Earlier this year, ChatGPT ignited new interest in the world of artificial intelligence (AI). The chatbot, created by start-up OpenAI, nabbed the title of "fastest-growing consumer application in history," according to Reuters (citing a UBS study). The public fascination with ChatGPT initiated something of an AI-inspired gold rush -- particularly after it was revealed that Microsoft's (MSFT 1.31%) investment in OpenAI had jumped to $13 billion virtually overnight. 

To be clear, Microsoft wasn't just jumping on the AI bandwagon. The company, which offers AI tools via its Azure cloud, stunned the tech world when it announced that it was integrating ChatGPT-like functionality into its Bing search engine. Its logic was sound: Microsoft estimates that for every 1% of worldwide search market share it can steal from Alphabet's Google, the company stands to gain a $2 billion revenue opportunity. 

Microsoft released its quarterly results after the market close on Tuesday, and so far, Bing doesn't appear to be making (much) headway.

A person in a business attire holding a mobile device with an AI neural network hologram appearing above.

Image source: Getty Images.

The big picture

For Microsoft's fiscal 2023 third quarter (which ended March 31), the company generated revenue that grew 7% year over year to $52.9 billion. Ignoring the ever-changing fluctuations in exchange rates, revenue grew 10% in constant currency. Profitability was even more robust, as diluted earnings per share (EPS) of $2.45 increased 10%, or 14% in constant currency.

Wall Street sent up a collective cheer. Analysts' consensus estimates were calling for revenue of $51 billion and EPS of $2.24, so Microsoft cleared both bars with relative ease. 

Two of Microsoft's three major segments delivered gains. Intelligent cloud was the headliner, with revenue that grew 19% in constant currency, driven by Azure Cloud, which grew 31%, well above expectations of 27% growth. The productivity and business segment did its parts as revenue jumped 15%.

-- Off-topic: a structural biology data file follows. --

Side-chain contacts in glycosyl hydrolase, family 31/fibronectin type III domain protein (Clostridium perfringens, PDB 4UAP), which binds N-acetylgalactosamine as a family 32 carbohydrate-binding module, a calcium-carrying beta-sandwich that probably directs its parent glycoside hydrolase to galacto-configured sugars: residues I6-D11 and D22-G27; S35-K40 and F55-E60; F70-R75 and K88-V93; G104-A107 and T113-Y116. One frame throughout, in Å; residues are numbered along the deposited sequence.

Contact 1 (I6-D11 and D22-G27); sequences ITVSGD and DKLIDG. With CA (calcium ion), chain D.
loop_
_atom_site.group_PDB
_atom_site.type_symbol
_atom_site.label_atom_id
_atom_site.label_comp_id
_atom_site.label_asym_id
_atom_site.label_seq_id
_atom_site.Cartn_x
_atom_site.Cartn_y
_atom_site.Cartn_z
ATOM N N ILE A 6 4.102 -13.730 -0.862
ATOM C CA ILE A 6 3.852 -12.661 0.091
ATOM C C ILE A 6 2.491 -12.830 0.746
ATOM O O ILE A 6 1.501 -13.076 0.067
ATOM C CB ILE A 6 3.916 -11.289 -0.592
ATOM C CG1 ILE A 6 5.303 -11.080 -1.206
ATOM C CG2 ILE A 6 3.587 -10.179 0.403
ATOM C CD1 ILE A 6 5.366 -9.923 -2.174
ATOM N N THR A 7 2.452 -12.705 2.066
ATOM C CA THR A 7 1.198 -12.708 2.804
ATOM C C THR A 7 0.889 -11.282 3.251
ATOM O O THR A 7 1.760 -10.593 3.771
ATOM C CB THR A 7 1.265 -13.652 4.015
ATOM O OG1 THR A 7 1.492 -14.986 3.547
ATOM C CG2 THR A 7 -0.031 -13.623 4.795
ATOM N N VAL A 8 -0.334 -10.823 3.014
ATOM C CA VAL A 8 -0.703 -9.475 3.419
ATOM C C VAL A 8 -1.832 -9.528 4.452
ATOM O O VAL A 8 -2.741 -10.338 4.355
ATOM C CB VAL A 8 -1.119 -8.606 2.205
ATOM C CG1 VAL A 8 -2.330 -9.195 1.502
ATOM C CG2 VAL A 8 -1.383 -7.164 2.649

The only laggard was more personal computing, as revenue for the segment declined by 9% (7% in constant currency). Given the one-two punch of high inflation and rising interest rates, consumer budgets are stretched to their limits, so this isn't at all surprising.

Is Bing making headway?

The latest version of Bing may be groundbreaking, but thus far, anyway, it doesn't appear to be moving the needle. Microsoft's search and news advertising revenue -- which is included in its more personal computing segment -- grew 10% year over year (excluding traffic acquisition costs), or 13% in constant currency. While it's good to see this moving in the right direction, the increase was consistent with the results Microsoft delivered last quarter. 

On the Q2 conference call to discuss prior results, Microsoft executives were strangely silent on the topic, with CEO Satya Nadella saying only that "Bing continues to gain share in the U.S." Several media reports suggest that Bing got a lift in recent months since the integration with OpenAI. Traffic growth for Bing has outpaced that of Google so far in 2023, according to a report by Reuters, though it's from a much smaller base. 

SimilarWeb came to a similar conclusion, showing that page visits to Bing increased 25% between February and March, while visits to Google increased 10%. 

In 'search' of market share gains

In a recent post on LinkedIn, Jordi Ribas, Microsoft's head of search and AI, provided details about how the Bing upgrade came about. Inspired by the large-language model (LLM) that powered ChatGPT, Microsoft sought to reinvent the search experience and "explore how to integrate the GPT capabilities into the Bing search product," and "provide more accurate and complete search results for any query including long, complex, natural queries." 

Seeing a world of possibilities, Microsoft developed Prometheus, a system that combines the power of Bing's search data with "OpenAI's most-advanced GPT models." The AI model also seeks to reduce inaccuracies using a technique dubbed "grounding." Prometheus ponders the information surfaced by Bing before generating an answer while simultaneously delivering pertinent Bing search responses.

By applying this new AI model to its Bing search ranking engine, Microsoft said it experienced "the largest jump in relevance in two decades."

So, what does this mean for Microsoft over the long term? In short, the jury is still out. There's little doubt the resulting buzz has driven interest in Bing's AI-powered search, but we'll have to watch to see if Microsoft can parlay that recent curiosity into long-lasting market share gains.